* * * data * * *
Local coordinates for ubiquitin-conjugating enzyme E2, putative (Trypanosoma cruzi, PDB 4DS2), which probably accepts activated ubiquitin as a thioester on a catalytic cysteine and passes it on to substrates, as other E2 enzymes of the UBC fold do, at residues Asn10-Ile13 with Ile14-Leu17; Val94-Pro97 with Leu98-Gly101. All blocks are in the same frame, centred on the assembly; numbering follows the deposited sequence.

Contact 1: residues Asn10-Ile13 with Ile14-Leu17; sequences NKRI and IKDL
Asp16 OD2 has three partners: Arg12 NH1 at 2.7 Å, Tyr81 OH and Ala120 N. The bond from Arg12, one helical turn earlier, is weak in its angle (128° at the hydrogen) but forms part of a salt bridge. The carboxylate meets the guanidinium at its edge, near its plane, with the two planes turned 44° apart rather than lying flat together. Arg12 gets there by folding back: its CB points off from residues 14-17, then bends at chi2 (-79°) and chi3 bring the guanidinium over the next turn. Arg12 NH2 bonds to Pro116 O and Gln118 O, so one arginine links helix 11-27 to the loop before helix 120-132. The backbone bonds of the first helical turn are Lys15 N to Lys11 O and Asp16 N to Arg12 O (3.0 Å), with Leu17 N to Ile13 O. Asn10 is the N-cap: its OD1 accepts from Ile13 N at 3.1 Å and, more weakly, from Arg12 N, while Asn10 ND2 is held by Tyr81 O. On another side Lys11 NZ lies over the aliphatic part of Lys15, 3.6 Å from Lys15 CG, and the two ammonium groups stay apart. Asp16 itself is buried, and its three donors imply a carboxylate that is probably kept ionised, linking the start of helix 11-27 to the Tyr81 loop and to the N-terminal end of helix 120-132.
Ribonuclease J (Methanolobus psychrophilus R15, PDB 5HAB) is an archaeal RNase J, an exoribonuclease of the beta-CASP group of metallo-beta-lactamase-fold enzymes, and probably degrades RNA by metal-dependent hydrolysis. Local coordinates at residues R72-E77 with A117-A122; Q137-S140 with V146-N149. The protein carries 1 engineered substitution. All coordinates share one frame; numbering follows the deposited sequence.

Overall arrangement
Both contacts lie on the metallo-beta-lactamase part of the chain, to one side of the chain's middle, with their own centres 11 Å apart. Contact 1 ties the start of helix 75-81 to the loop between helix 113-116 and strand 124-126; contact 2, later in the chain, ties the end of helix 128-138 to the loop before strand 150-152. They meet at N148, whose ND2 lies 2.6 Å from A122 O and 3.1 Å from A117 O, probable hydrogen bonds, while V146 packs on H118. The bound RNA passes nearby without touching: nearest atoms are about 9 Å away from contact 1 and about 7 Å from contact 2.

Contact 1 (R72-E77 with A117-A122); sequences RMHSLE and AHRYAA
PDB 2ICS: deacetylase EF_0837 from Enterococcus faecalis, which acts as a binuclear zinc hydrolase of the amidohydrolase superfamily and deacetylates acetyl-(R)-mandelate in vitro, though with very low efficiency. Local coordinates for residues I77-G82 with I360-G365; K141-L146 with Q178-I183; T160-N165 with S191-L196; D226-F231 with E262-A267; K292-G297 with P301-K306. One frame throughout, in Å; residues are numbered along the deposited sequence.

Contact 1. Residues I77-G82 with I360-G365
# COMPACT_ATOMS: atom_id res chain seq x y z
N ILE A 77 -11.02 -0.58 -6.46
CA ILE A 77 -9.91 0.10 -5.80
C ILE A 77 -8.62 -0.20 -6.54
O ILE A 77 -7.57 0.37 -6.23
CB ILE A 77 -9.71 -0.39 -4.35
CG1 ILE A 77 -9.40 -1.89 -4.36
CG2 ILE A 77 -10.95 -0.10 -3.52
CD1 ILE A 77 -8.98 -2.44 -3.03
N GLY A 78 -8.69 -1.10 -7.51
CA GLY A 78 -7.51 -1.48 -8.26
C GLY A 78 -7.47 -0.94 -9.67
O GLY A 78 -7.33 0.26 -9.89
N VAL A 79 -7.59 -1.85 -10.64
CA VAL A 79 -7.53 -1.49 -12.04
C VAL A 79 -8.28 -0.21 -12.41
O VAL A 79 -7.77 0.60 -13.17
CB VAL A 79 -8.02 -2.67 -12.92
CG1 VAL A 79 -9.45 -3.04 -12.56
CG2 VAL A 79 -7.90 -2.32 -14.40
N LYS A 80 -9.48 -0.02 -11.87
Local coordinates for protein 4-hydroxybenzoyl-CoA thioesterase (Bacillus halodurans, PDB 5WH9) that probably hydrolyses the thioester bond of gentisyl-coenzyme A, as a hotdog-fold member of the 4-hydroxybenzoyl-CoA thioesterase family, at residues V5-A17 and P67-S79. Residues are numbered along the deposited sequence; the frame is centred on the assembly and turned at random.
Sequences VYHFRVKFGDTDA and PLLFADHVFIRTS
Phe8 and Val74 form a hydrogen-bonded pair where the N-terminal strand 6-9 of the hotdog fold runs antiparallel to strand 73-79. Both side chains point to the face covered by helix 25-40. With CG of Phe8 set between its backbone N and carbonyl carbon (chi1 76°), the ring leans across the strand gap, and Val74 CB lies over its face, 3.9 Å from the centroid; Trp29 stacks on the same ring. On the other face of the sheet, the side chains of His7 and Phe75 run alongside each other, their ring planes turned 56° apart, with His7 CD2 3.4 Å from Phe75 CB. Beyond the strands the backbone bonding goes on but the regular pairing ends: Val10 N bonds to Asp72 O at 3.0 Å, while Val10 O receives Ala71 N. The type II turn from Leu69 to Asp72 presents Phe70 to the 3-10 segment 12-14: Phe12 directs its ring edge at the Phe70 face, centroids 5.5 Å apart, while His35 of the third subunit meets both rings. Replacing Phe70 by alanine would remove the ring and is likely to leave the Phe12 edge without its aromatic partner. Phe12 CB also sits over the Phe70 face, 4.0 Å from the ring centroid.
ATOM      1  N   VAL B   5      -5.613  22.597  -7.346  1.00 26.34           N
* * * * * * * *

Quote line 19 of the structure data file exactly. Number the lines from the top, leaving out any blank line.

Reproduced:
N GLY A 78 -8.69 -1.10 -7.51